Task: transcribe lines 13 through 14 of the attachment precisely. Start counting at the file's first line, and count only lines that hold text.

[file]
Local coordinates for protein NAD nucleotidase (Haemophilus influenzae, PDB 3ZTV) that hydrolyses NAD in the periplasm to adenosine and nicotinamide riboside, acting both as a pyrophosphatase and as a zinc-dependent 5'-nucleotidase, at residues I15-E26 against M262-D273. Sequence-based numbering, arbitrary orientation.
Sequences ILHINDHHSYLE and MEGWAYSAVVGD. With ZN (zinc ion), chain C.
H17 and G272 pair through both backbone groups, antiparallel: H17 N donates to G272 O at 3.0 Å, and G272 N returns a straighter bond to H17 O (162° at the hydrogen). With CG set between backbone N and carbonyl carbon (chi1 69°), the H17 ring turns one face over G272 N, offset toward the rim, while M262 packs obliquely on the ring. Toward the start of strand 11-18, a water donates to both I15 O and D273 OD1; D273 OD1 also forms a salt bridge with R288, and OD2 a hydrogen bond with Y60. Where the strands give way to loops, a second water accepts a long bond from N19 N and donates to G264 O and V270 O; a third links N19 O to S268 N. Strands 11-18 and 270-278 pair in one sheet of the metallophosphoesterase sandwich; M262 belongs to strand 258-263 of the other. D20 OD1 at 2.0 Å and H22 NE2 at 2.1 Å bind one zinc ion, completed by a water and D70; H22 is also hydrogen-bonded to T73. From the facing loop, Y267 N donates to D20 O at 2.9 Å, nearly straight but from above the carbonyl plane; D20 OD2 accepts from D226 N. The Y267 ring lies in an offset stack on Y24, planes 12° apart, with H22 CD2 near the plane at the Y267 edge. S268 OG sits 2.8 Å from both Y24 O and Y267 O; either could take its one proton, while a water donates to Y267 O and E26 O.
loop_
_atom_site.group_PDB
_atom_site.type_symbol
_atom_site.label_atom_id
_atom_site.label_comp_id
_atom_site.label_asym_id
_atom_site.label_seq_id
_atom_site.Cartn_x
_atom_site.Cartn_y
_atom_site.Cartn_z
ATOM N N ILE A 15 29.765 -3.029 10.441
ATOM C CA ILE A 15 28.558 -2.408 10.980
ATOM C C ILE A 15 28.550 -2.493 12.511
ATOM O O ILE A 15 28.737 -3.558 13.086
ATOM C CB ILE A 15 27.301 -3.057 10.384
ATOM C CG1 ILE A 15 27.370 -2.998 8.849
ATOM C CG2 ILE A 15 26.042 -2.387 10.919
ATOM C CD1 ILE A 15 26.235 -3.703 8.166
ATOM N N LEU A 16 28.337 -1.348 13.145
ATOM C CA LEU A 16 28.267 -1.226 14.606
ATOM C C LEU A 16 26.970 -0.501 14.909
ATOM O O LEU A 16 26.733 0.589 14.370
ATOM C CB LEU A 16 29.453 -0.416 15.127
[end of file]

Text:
_atom_site.Cartn_z
ATOM N N ILE A 15 29.765 -3.029 10.441